The CPU 41 sends the calculated PWM value to the PWM circuit 58, which converts the PWM output value to a pulse width signal and amplifies the converted signal for sending it to the power MOSFETs 54, and 55 or the power MOSFETs 56 and 57 as a gate signal for applying a voltage to the motor 1. The CPU 41 then reads the data from the counter 44 and calculates the actual motor speed and calculates a PWM output value as is described above for outputting a PWM output value to the PWM output circuit 58 for applying a voltage to the motor 1. Such calculation is repeated for carrying out speed control.

Each of the first and second aspects of the present invention is selected depending upon the values of the control constants. It is necessary to keep the Vd value low on servo-locking of the motor when the value of the constant is relatively high.

In accordance with the present embodiment of the first aspect of the present invention, a motor can be controlled without causing oscillation on servo-locking or stopping of the motor and a lag with respect to a speed instruction on starting-up of the motor by adding a PWM output value (which has been calculated by assuming the system) as a linear system with a compensation value for compensating for the characteristics of the motor per se and the characteristics of the power switching element of the driver means and the static and dynamic friction torques when the motor is stopped or rotated at a low speed and by adding the PWM output value with a compensation value for compensating for the friction torque of the load when the motor is rotated.

In the second aspect of the present invention a motor can be controlled without causing oscillation on servo-locking or stopping of the motor and a lag with respect to a speed instruction on starting-up of the motor by adding a PWM output value (which has been calculated by assuming the system) as a linear system with a given compensation value for compensating for the characteristics of the motor per se and the characteristics of the power switching element of the driver means and the static and dynamic friction torques when the motor is servo-locked and by adding a PWM output value (which has been calculated by assuming the system as a linear system) with a given compensation value for compensating for the characteristics of the motor per se and the characteristics of the power switching element of the driver means and the static and dynamic friction torques when the motor is rotated at a very low speed and by adding the PWM output value with a compensation value for compensating for the friction torque of the load when the motor is rotated at a relatively high speed.

Although a DC motor is driven in the present embodiment, it is apparent that an AC motor may be similarly driven. Although the speed control means shown in the control block diagrams does not include a current control loop which is a minor loop for speed, no problem would occur if the speed control means includes a current control loop in which a current is detected.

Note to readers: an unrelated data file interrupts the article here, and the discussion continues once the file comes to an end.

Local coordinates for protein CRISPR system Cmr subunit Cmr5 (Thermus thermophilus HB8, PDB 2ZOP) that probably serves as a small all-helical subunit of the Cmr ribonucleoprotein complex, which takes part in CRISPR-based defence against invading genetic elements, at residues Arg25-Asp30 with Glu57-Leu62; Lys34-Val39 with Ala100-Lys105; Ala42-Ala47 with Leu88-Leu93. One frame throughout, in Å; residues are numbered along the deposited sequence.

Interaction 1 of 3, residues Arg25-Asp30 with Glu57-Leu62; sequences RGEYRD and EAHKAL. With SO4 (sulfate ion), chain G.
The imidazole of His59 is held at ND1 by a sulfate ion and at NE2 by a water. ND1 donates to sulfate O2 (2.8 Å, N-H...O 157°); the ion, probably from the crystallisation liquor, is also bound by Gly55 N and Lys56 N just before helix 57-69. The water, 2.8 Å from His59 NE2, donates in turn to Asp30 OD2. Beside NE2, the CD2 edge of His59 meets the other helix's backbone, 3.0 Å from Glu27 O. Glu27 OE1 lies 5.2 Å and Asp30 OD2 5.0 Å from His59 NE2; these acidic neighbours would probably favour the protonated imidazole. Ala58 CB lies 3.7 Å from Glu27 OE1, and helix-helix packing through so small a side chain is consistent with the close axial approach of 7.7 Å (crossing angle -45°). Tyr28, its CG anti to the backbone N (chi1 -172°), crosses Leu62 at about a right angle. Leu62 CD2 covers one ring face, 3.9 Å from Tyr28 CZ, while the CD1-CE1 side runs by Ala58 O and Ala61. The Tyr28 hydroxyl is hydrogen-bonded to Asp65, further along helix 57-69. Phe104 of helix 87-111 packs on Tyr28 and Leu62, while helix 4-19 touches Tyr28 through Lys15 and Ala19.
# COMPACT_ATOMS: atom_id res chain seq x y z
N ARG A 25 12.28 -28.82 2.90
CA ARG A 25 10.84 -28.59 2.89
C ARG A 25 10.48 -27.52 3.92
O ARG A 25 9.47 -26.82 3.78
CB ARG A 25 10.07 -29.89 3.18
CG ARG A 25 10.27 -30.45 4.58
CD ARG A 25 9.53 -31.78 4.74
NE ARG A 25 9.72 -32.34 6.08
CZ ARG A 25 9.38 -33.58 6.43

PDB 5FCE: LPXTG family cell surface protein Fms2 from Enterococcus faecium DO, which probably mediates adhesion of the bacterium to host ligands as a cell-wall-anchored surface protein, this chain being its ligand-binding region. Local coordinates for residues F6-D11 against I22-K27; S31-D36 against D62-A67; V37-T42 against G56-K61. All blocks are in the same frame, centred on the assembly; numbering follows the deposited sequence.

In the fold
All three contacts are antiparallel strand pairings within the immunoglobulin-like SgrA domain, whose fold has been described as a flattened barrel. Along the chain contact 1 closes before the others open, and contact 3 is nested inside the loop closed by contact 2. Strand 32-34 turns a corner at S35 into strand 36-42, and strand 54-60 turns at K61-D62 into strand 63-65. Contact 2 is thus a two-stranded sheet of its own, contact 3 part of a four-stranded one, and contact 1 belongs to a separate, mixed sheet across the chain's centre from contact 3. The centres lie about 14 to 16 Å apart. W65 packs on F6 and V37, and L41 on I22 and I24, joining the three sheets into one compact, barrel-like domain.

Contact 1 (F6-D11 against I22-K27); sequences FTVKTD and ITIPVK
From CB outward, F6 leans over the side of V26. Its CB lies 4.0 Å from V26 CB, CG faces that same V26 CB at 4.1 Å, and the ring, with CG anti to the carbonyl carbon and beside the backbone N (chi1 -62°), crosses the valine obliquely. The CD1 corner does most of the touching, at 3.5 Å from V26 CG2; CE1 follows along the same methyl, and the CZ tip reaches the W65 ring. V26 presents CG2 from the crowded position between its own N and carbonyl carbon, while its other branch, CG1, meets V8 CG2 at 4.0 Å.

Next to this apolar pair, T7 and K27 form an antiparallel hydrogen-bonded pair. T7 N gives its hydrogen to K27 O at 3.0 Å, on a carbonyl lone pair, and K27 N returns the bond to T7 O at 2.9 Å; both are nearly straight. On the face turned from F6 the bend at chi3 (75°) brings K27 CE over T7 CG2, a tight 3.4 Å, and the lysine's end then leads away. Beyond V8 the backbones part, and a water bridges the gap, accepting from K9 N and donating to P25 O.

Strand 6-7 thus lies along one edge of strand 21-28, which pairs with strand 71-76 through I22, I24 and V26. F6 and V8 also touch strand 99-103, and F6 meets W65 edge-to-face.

As mentioned above in accordance with the present invention advantages are attained in that nonlinearity of a motor can be compensated for and a motor can be controlled without causing oscillation when the motor is servo-locked and is stopped and without causing a lag with respect to a speed instruction when the motor is started-up.

Patent Citations
Cited PatentFiling datePublication dateApplicantTitle
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Referenced by
Citing PatentFiling datePublication dateApplicantTitle
US5289560 *Nov 3, 1992Feb 22, 1994Abney Harold WDC motor control using frequency and pulsewidth modulation
US5317668 *Jun 8, 1992May 31, 1994Brother Kogyo Kabushiki KaishaMotor control device for controlling motor speed depending on imparted load
US5467127 *Jul 9, 1992Nov 14, 1995Samsung Electronics Co., Ltd.Automatic objects tracing device of camcorder
US5694016 *Oct 23, 1996Dec 2, 1997Robert Bosch GmbhMethod for controlling a servo system having friction
US5747956 *Feb 4, 1994May 5, 1998Robert Bosch GmbhMethod of controlling the rpm of a motor
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US7247076Oct 14, 2005Jul 24, 2007Hallmark Cards, IncorporatedPulse width modulation drive and method for ornaments with movable components
US8022648 *Nov 21, 2008Sep 20, 2011Nidec Servo CorporationMotor driving circuit
WO1993022151A1 *Apr 28, 1993Nov 11, 1993Dynamic Controls LtdControl means for electrically driven vehicles
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Classifications
U.S. Classification318/811, 318/599, 388/811, 318/799
International ClassificationH02P7/29, H02P1/18
Cooperative ClassificationH02P7/2913, H02P1/18
European ClassificationH02P7/29R, H02P1/18
Legal Events
DateCodeEventDescription
Jul 28, 2003FPAYFee payment
Year of fee payment: 12
Aug 9, 1999FPAYFee payment
Year of fee payment: 8
Jul 31, 1995FPAYFee payment
Year of fee payment: 4
Sep 5, 1990ASAssignment
Owner name: MATSUSHITA ELECTRIC INDUSTRIAL CO., LTD., JAPAN
Free format text: ASSIGNMENT OF ASSIGNORS INTEREST.;ASSIGNOR:NAKAZAWA, KOICHI;REEL/FRAME:005424/0911
Effective date: 19900810